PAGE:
The film examines the apparent fallibility of the human factor in jurisprudence. In various ways all of the human components – the counsels for defense and prosecution, the defendant and his wife, and the witnesses – have different positions on what is right or wrong, and varying perspectives on integrity, justice, morality and ethics.
It is to be noted that the reliance on credibility of witnesses, and the "finding of facts" based upon those determinations, is the 'Achilles heel' of the judicial process.
One controversial legal issue in this film is possible witness coaching, a violation of legal canons. The only plausible legal defense Lt. Manion has – the insanity defense – is virtually spelled out to a befuddled Manion by his prospective counsel, who then temporarily suspends the conversation and suggests that Manion rethink his factual/legal position. Witness coaching by the prosecution is even more blatant as they call in other jail inmates awaiting sentencing to testify against Manion, and is portrayed as subornation of perjury to an extent. The first suggests that the defendant may be concealing the truth and manipulating his story in order to obtain the best possible verdict, and the latter that the prosecution dangled a possible lighter sentence through plea bargain as an incentive to perjury.
Thus, there could be a synergy: compounding the inherent fallible nature of the process with the malleability of memory, the potential mendacity of witnesses, the showmanship and 'magic tricks' involved in trials and advocacy, and the self-interest, venality, morality, poor perception and recollection, and ethical standards of the participants. Indeed, the unreliability of judicial decisions based on demeanor is well established.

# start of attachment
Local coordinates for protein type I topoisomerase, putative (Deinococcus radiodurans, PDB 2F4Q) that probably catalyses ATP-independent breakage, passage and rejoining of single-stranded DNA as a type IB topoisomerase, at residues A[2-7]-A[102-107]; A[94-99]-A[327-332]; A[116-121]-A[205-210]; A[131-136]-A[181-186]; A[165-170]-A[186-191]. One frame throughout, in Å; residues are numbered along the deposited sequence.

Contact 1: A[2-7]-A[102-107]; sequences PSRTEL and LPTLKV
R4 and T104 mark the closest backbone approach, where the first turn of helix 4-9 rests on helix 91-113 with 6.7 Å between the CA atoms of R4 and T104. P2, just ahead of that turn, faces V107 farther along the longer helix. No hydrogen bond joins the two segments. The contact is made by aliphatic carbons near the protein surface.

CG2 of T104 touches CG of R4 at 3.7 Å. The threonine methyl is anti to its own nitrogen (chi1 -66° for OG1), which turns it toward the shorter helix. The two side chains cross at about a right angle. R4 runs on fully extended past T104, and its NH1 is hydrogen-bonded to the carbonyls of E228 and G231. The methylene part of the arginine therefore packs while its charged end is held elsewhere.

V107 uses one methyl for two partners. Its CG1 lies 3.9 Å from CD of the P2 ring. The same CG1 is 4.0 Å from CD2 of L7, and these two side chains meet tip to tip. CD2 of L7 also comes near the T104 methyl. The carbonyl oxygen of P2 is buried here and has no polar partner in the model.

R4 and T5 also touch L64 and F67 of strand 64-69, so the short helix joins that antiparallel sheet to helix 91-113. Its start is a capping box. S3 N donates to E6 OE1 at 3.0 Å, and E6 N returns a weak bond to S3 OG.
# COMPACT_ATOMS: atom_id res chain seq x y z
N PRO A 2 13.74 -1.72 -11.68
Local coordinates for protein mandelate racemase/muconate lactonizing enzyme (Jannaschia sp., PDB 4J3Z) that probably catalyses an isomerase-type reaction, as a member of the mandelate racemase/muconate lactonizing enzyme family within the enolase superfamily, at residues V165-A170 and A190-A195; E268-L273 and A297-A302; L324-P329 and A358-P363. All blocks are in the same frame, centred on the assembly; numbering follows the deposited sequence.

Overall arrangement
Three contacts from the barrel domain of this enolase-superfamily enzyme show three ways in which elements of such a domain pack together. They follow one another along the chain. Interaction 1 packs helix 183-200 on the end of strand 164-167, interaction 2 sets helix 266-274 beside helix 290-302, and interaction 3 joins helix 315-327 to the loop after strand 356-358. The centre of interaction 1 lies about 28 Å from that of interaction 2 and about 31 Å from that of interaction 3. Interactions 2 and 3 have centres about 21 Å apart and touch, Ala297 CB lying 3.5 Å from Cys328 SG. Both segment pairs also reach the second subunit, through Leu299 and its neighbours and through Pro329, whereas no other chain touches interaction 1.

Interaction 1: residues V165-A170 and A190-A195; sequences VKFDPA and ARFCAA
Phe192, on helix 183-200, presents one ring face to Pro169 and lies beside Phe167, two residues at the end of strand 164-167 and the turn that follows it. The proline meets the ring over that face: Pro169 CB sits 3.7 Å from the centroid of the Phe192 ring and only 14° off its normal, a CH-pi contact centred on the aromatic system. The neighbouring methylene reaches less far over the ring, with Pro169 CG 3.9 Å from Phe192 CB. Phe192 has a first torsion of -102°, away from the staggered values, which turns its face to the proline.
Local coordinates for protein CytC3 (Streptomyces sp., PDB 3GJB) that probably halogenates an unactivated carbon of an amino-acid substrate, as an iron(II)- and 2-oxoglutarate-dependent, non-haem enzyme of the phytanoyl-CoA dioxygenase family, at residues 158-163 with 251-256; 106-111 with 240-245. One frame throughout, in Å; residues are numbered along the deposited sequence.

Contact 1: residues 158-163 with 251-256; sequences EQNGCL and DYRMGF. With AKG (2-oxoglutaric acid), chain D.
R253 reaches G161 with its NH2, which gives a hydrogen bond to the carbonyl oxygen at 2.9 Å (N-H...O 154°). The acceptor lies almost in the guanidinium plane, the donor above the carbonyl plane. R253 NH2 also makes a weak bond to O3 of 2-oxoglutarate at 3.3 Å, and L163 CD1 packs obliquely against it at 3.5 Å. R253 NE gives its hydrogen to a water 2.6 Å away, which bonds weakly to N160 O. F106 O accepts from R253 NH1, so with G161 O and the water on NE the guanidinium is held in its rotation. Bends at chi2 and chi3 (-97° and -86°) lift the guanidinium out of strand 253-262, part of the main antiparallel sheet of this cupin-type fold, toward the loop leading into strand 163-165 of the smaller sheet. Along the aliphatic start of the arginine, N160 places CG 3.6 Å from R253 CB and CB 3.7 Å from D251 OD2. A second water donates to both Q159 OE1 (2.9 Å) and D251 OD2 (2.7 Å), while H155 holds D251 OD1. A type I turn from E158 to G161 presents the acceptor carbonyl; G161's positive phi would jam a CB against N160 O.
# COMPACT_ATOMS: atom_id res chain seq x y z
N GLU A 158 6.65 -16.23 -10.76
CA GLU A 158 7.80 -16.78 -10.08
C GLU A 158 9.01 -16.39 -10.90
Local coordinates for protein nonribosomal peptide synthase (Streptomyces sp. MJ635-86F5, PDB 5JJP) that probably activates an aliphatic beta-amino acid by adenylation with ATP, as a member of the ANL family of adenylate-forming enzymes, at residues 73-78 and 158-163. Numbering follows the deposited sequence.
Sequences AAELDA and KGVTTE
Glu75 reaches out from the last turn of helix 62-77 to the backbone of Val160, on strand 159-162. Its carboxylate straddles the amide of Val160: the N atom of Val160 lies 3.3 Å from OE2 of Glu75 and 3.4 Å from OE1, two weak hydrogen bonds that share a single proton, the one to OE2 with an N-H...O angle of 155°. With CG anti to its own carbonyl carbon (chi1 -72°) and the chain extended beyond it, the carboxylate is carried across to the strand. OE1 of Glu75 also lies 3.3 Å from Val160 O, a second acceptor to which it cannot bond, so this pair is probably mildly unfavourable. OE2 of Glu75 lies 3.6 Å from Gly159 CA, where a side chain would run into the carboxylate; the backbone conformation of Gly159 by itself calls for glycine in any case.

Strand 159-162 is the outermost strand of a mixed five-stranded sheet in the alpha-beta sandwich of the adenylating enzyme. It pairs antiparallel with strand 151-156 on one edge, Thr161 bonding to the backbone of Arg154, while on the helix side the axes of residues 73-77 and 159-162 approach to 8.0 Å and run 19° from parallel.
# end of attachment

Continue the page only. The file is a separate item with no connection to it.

In protracted litigation, confabulated memory – filling in the blanks and recreating memories – is common, and research has documented the tendency. Repetitive and suggestive questioning tends to plant the seeds of memory. The book and the film are among the most cogent examples of the lawyers' dance. "Horse shedding" of witnesses is well known, if controversial and potentially unethical; it is not just an occasion to directly orchestrate perjury. What is more problematic is that it is possible to reach a point where “if you believe it, then it isn’t a lie.” Thus, even letter-perfect bona fide certainty of belief is not equivalent to a certification of accuracy or even truthfulness. This process is called "horse shedding," "sandpapering" or "wood shedding" – the first and last names being metaphorical references to the location of such a "collaboration."
Read more about this topic: Anatomy Of A Murder
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